Posted 17 May 2019
Gingerbread Fundraising Officer Daniel writes about his experience of growing up in a single parent family, and why he’s taking part in our Virtual Marathon as a tribute to the strength of his parents. On...
Posted 3 October 2017
Remi lives in London with her son Raphael, 15. She and her husband had a privileged life, employing a nanny and sending Raphael to private school. However, after their marriage broke down things changed dramatically and Remi had to reconsider what the best way to raise her son was.
Turned upside down
My husband was the main breadwinner so when we separated, we went from everything to nothing overnight. My son and I were homeless.
It was a terrible winter and we were looking for somewhere to stay. We were sent to the wrong hostel with our suitcases in the thick snow. It was 8pm at night and we had to go to another one. I didn’t want Raphael to worry so I told him we were going on a big adventure. Luckily, the hostel turned out to be a family one where the people were really lovely.
Doing things differently
Raphael had to leave his private school and went to the local school but it wasn’t very nice. We got a flat from the council and my son then went to another school. There were good after-school clubs and there was a family centre over the road that was brilliant too – they really helped to rebuild me as well as him.
But Raphael didn’t settle. He went to secondary school, but it got so bad that I thought, “I don’t want to do this, I’m going to homeschool him.” I wrote a polite letter to the school but they took it really badly. I’d asked them for suggestions about books and they said they didn’t have any, and that I’d have to do it on my own now. I did loads of research to check whether homeschooling was the right thing to do and whether there was any evidence that it was bad. When there wasn’t I thought, right, I’m going to do it then.
I got in touch with the education welfare department in Camden. The man said “teach your son and I’ll come back in a couple of months and see what you’re doing.” I went to Waterstones and asked what they’d be learning and used a timetable from the school where he’d been. I didn’t know what I was doing, so I started off trying to do everything I could afford. I followed the curriculum in case Raphael wanted to go back to school later on.
I didn’t realise how clever Raphael was for a while. When the welfare guy came we showed him what we’d been doing, he said “it’s amazing, but way too much.” So I cut it back but he was still doing quite a lot – English, Maths and sciences plus piano, PE subjects, French and a few other subjects. A charity paid for him to do a Christian course called social studies as well.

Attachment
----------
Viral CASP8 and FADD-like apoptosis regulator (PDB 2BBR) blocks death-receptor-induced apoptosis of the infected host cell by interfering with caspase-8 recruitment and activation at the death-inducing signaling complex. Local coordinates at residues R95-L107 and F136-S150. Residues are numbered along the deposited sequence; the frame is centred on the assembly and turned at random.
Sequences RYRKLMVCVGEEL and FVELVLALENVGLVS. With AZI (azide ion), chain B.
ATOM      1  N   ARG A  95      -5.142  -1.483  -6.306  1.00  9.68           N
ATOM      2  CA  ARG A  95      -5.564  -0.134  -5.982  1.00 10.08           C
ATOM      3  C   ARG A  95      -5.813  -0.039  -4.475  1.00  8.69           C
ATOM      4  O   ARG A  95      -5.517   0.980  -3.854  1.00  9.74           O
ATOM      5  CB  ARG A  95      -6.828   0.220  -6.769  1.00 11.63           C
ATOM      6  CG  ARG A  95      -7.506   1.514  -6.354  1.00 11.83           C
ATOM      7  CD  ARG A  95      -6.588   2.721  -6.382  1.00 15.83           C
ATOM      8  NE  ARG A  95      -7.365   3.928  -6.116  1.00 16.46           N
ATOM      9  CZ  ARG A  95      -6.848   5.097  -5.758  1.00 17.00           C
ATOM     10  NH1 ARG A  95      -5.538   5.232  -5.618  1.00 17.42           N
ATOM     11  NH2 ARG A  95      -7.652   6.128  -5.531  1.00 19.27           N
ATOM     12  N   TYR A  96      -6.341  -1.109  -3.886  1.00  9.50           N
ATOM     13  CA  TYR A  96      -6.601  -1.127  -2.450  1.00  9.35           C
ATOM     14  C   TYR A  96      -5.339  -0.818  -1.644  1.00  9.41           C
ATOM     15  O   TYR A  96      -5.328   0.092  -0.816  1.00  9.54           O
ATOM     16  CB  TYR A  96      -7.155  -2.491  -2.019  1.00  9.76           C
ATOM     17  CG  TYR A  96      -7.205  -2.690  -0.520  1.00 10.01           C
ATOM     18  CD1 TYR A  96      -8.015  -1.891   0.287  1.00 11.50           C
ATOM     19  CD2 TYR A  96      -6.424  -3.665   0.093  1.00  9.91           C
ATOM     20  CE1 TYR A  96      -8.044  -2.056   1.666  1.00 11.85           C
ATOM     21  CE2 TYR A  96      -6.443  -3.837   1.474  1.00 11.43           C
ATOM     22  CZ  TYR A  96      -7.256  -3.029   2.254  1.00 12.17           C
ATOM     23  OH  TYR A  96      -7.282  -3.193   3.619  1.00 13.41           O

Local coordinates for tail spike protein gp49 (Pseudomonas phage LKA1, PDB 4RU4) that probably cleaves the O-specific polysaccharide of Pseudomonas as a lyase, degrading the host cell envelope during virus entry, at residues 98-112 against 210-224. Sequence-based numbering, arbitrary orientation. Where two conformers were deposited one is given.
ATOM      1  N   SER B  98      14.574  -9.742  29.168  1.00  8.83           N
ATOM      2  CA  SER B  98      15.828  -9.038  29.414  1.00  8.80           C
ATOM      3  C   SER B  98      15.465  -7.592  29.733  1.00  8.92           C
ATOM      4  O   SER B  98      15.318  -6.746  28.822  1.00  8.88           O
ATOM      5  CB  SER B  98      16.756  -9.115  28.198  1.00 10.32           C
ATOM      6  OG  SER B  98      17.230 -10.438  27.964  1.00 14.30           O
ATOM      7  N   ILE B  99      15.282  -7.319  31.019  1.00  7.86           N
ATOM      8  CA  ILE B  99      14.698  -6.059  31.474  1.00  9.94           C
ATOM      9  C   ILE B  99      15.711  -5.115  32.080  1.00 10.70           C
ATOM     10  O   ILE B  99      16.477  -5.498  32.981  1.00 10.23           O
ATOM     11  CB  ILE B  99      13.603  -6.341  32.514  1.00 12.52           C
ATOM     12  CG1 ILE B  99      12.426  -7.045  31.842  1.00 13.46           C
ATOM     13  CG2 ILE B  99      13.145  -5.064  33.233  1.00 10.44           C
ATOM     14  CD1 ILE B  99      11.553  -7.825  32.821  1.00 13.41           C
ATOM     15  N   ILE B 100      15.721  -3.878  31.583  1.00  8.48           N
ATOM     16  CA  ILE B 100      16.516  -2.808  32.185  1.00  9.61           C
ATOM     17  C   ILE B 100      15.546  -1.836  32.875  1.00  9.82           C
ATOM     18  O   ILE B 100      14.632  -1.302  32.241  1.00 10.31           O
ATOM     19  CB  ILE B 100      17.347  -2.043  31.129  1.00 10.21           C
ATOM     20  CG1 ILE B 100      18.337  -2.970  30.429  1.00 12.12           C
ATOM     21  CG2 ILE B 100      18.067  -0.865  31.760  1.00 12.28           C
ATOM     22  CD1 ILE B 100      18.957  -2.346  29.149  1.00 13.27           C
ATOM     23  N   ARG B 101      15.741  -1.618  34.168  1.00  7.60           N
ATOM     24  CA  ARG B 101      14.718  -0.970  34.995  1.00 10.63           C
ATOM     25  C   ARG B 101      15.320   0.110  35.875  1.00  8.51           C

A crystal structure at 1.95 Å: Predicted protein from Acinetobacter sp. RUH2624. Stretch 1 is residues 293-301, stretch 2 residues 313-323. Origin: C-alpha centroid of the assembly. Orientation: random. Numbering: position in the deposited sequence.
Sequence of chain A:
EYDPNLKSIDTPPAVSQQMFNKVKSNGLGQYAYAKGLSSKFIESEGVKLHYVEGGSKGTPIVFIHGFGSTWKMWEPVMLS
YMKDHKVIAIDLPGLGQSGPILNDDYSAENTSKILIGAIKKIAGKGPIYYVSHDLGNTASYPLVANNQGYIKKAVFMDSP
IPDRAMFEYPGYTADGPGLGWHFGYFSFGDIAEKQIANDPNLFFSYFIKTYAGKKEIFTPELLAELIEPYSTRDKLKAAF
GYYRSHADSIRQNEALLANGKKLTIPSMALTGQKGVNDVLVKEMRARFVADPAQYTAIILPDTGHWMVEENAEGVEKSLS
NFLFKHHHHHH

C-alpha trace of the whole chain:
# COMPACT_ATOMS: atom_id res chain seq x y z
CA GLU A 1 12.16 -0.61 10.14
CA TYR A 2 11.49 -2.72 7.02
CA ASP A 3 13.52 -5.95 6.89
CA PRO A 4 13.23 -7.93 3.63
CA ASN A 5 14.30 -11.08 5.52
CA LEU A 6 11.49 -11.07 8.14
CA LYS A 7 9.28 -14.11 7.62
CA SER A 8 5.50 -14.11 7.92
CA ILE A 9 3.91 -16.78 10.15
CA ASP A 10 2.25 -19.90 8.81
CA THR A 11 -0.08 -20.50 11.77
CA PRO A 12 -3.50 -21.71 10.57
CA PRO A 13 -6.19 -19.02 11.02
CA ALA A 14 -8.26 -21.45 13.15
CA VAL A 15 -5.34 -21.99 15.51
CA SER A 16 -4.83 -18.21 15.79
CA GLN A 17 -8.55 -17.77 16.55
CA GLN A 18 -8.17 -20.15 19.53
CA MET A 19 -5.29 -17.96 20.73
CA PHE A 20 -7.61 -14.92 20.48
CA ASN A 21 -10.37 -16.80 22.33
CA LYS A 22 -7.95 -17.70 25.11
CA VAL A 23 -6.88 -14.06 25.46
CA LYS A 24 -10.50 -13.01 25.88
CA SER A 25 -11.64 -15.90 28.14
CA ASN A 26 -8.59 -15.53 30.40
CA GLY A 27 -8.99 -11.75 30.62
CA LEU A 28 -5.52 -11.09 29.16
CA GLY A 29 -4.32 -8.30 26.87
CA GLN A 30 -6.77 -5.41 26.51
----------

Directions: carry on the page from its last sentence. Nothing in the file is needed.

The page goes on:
Making the most
All this time I was on income support. I didn’t know how I was going to afford all the books but they weren’t as expensive as I thought. Raphael did 10 GCSEs and an A level. Besides the books, we got stuff from the library, looked up things on the computer. We also did museum trips – a lot of them offer free workshops. We got cheap cinema tickets through Education Otherwise, a charity that supports homeschooling in London – they were brilliant.
Once I moved to Jobseekers’ Allowance (JSA), I was always looking for work. I wanted something part time around Raphael’s schooling. I was previously a counsellor but I retrained doing an ESOL (English as a second language) course. I did voluntary work and taught English as a foreign language and French in a couple of colleges in the West End to keep my hand in. I put advertising cards in the library and taught one to one. I’ve also been learning new skills like Microsoft excel and Microsoft office at a local neighbourhood association.
His own way
After my son took his GCSEs I focussed more on what he wanted to do – he was learning so fast and the next step would soon be a degree! We found a really good course with the Open University which was broken down into all the parts that he really wanted to study. The OU accepted him on the spot – they said they thought Raphael knew more than they would cover in the first year of the course. They also said they would pay for everything because of his age.
People ask me “what about the social side?” like I hadn’t thought about that! They always assume that the only way to learn social skills is in a classroom, whereas Raphael says in fact that is the most antisocial place to be. He learned some bad habits there, whereas he’s learned good habits by being with my friends in a social setting and at home.
The way that single parents are portrayed in the media is mostly negative, especially if you’re on benefits. The first time I came off income support onto JSA the woman said I must have had my son to get better benefits. I couldn’t believe she said that! I said wasn’t that rather a backwards view – it made me really angry. I do think people think like that. I often notice people look at my ring finger to see if I’m married. When I told a neighbour that Raphael was with his dad who had had another child and remarried, she asked me if I was sure he’d actually remarried. That’s just the way people think.
I’m really pleased with how my son’s turned out – he’s quite a hyper person but he’s much calmer now than when he was at school, and he knows his own mind. He’s started his OU course now and is loving it! If someone asked me for advice on how to bring up a child, I’d say don’t get caught up in the whole thing that you have to spend hundreds of pounds and that you’re not a good parent unless they’re doing ballet, gymnastics and seven hours of homework with them a night. That’s how I started out and when we got divorced I had to rethink it.